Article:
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Polynomial Function - Problem 2

Teacher/Instructor Alissa Fong
Alissa Fong

MA, Stanford University
Teaching in the San Francisco Bay Area

Alissa is currently a teacher in the San Francisco Bay Area and Brightstorm users love her clear, concise explanations of tough concepts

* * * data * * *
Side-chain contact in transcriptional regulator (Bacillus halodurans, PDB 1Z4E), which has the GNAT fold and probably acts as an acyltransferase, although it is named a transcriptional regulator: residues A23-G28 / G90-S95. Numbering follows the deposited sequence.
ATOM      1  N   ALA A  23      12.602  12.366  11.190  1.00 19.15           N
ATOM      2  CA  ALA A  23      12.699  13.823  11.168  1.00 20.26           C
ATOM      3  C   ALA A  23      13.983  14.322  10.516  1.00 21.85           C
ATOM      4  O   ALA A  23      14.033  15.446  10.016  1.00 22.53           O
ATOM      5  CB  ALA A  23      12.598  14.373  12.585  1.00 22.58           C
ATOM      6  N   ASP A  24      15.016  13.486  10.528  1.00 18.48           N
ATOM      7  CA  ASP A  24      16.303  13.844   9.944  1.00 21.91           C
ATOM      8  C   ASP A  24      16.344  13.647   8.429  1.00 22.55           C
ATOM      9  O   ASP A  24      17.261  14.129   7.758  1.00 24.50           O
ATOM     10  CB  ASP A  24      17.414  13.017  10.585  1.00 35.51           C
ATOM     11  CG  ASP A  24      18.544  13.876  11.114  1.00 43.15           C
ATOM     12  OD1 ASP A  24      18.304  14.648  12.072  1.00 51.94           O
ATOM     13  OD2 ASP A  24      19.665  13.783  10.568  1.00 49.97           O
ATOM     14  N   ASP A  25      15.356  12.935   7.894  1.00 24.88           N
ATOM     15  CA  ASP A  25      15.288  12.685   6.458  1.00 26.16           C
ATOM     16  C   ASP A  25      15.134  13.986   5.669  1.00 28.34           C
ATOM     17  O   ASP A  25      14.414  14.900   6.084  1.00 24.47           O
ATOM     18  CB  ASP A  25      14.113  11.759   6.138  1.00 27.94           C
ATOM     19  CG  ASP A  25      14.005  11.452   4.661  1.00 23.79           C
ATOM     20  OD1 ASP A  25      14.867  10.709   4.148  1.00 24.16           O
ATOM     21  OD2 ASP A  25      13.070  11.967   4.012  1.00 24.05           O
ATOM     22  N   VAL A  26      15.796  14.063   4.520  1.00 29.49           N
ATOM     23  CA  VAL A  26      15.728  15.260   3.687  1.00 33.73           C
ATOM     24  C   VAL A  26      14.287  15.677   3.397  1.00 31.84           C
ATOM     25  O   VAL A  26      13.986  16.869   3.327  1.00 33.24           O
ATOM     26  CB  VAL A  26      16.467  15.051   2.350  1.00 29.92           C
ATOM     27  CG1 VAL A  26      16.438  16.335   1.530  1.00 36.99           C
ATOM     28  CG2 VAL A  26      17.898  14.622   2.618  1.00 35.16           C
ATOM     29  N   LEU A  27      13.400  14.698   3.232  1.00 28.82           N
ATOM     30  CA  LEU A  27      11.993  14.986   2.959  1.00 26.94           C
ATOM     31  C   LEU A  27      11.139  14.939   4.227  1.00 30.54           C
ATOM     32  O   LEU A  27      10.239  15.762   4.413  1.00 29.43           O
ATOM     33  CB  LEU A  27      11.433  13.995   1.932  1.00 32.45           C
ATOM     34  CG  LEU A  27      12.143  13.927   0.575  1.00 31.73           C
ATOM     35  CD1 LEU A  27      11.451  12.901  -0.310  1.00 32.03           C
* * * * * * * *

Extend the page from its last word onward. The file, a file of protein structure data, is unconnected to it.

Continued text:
If we know a rational zero of a polynomial, we can turn it into a factor of the polynomial by writing (x - zero ). This will work for integer as well as fractional zeros. If a polynomial has one irrational zero (meaning it has a square root,) then it's conjugate is also a zero. (Recall that a conjugate is just changing the + or - sign between the two terms.) We will write these radical zeros as (x - zero) as before. Here we look at an example with radical binomial zeros and write the polynomial in standard form. We're assuming here that the leading coefficient, a, is one, but that will not always be the case- you'd need more information to find an "a" value.

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